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The impact of rabbit haemorrhagic disease on wild rabbit populations - VC0222

Description
The calicivirus (RHDV) causing rabbit haemorrhagic disease (RHD) is endemic in the UK but its rate of spread, recurrence and impact on wild rabbit populations are unknown, as are its relationships with avirulent RHDV and myxoma virus. In this study, laboratory tests (including ELISA) to detect RHD antibodies to the virulent and avirulent forms in rabbits will be developed and the influence of myxoma virus on RHDV pathogenicity will be investigated, thus enabling development of a multi-pathogen model. Tests for detecting RHD and myxomatosis antibodies will also be developed. The avirulent form of the virus will be isolated and partially sequenced and attempts will be made to propagate RHDV in laboratory rabbits. Temporal data on the movement of RHDV through susceptible/partially susceptible populations will be collected. To examine the influence of myxomatosis on the pathogenicity of RHDV, rabbits seropositive for RHDV or infected experimentally will be studied in conjunction with field studies. Reports of the spread of RHD will be collated and field studies will monitor the impact of RHDV in rabbit populations in order to predict changes in populations, and hence damage to agriculture, and to determine whether a seasonal cycle of immunity to RHDV and to myxomatosis occurs. A number of sites will be monitored, including those confirmed with RHD; serological studies of rabbit carcasses, and live trapping and repeated sampling of several wild rabbit populations will be performed, providing an opportunity to study the epidemiology of RHDV and myxomatosis in a population of individually tagged rabbits of known sex and age. Data will include seasonal effects in the same individuals, longevity of immunity, temporal association with myxomatosis and whether or not repeated removal sampling biases results. Evidence of whether the disease is endemic or has died out will be collected, and population recovery and further outbreaks will be monitored. Individual- and population-based models will be developed to understand the epidemiology and interaction of virulent RHDV with the avirulent strain and myxoma virus, together with a model for predicting the future impact and spread of the disease. Results will assist in policy decisions relating to rabbit management and will also assist in the development of the MAFF rabbit population model.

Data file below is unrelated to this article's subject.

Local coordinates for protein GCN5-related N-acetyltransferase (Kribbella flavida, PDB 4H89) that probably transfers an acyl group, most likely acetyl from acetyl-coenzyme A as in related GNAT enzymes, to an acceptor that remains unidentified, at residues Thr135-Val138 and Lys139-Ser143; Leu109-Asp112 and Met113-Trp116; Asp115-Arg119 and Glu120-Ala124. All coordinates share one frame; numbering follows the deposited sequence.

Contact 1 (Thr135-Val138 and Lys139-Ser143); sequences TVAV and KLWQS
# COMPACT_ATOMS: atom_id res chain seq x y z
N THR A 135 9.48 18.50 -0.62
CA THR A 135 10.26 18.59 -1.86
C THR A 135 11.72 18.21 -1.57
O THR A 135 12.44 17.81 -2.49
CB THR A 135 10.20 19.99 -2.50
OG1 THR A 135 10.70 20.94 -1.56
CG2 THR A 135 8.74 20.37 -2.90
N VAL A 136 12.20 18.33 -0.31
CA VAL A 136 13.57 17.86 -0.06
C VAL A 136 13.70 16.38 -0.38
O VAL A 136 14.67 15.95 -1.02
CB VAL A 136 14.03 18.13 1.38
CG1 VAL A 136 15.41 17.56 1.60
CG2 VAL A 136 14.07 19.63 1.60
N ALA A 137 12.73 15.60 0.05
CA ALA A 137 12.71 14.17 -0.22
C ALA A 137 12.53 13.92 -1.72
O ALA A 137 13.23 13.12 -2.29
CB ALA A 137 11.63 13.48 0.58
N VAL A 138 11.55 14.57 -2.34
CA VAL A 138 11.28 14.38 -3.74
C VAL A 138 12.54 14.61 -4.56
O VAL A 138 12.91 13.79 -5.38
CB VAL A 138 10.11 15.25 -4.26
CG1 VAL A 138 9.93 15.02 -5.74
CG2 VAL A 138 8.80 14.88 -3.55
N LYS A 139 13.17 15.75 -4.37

Project Documents
• Final Report : The impact of rabbit haemorrhagic disease on wild rabbit populations   (139k)
Time-Scale and Cost
From: 1998

To: 2001

Cost: £191,584
Contractor / Funded Organisations
University - Stirling
Keywords
Animals              
Pest and Weed Control              
Pest Control              
Plants and Animals              
Rabbits              
Wildlife Management              
Fields of Study
Wildlife Management